What’s in a Herd?

I want to take a moment top talk about something I love most about markets. Trends.

The momentum oriented speculators are driven by concepts that span from psychology, to the market manias of the 1700s, to maths, social science and then back again.

One of the things that stand out most is how, regardless of what makes the most sense, the crowd always seems to herd together as one. It’s only after few have slowly ventured toward their good judgments does this sociological-wonder jolt back to reality.

Today, if we were to start from ground zero, there wouldn’t be anything that would pull me in one particular direction. It would be most reasonable for me to wait and see what the crowd does and then run with it.

But this is not the case. The situation is grim and contrary to what many wish to believe it is getting worse by the day with losses mounting, earnings falling, valuations still excessive and Fear is out of town. Yet, only slowly are speculators coming to their senses.

Additionally, these same traders may end up being bogged down financially. During the Great Depression, everyone knew that it was the greatest time to buy shares. But no one was able to afford anything, as wages and jobs were cut heavily, and the little savings people had were used to feed their families.

Fantasy Trading
Imagine that you knew tomorrow morning was a One-day Sale. Everything you ever wanted would be selling at half price. Thereafter, reverting to normal prices, maybe even higher (I guess to make up for lost profits). Most people would run to the Malls and stock up!

This (although in reverse) is what I believe we are currently experiencing on Wall Street. People couldn’t believe that the Financials could fall as far and fast as they did. They expected a rally – and got it! They knew it would probably be temporary and that they should use the opportunity to stock up (on short positions that is).

But something odd has happened. These same analysts who were bearish just 2 weeks ago have jumped onto another wagon completely. “The Bear market is over! Buy Financials! Commodities will fall, and oil will be back at 70 before you know it! Buy like its 1990!”

But these people are mad. They refuse to understand that they are the ones who will sell themselves out.

Trivia Question: When did investors start talking about buying Gold? The answer is sometime around 1997-98. When did investors actually start buying Gold? Sometime after 2001.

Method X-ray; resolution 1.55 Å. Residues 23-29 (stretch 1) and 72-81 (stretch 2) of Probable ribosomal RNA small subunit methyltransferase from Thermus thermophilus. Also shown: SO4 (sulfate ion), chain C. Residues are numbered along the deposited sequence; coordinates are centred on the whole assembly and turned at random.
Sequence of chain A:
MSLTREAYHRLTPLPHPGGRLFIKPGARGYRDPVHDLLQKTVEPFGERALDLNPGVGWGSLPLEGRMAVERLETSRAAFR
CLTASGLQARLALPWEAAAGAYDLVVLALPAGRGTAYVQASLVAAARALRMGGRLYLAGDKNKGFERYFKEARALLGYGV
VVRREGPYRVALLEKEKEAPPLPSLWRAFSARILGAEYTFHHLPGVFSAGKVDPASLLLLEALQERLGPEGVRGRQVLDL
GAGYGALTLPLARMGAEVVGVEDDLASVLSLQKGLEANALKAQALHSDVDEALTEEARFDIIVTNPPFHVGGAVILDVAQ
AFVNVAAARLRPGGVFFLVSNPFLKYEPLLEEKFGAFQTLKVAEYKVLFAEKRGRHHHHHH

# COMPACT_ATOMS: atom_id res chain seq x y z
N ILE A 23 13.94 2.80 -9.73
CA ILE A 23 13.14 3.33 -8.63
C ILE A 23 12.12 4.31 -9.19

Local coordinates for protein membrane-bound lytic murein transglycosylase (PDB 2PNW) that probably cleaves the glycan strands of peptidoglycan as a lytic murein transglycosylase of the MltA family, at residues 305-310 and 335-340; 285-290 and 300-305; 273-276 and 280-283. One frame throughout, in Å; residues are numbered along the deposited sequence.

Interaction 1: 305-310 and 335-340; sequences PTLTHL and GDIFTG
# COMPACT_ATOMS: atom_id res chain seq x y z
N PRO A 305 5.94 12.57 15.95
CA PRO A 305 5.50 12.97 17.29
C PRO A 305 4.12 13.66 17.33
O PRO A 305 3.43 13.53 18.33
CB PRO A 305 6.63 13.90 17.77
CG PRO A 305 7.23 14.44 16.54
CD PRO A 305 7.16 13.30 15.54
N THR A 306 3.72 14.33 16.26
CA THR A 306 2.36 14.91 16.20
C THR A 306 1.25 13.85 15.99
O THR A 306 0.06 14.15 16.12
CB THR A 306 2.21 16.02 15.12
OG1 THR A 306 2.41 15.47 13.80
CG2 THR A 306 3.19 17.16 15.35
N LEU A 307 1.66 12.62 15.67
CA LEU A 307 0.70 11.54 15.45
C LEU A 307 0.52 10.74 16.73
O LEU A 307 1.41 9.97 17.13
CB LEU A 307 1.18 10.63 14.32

Try this one: When did people first call Housing a Bubble? 2005. When did housing prices actually begin falling? 2007.

What we see here is what we call in Behavioral Economics: “herding”. People, speculators, believe things that make little sense simply because everyone is not sure that everyone else can be so stupid.

“If that lane is really empty, why haven’t cars changed lanes yet?” (of course, no sooner does the driver finish thinking when 15 cars suddenly pile in).

People need reasons other than what makes sense. They need to know if someone else is doing it, or why this hasn’t been tried before.

Investors (and there aren’t many) understand that the daily charts are just a facade and what really matters is the big picture. (The real long run).

Short point for all ye long-term investors:
The truth is that no asset class has ever significantly outperformed any other. What stocks gain in short-term gains, they forfeit in case of corporate insolvency, and while bond holders often end up with more capital from such an event, commodities or housing prices that may have caused this event may gain immensely.

More Trivia:
What was the overall return for the Dow Jones Industrial Average (including dividends) between 1982 and 2000? 1,400%. What was the overall return from Gold between 1973 and 1982? 1,400%!

Now tell me that stocks outperform all assets over the long run! It all depends where you start from.

The other day we took apart each asset class and analyzed what each respective prospects were. Needless to say, in today’s day and age, with inflation (real assets), deflation (fiscal assets) and stagflation (consumers tapped-out), it pays to be in Commodities, particularly, gold and silver!

I don’t love gold, but I own it today. I may love stocks, but I’ll buy them tomorrow!


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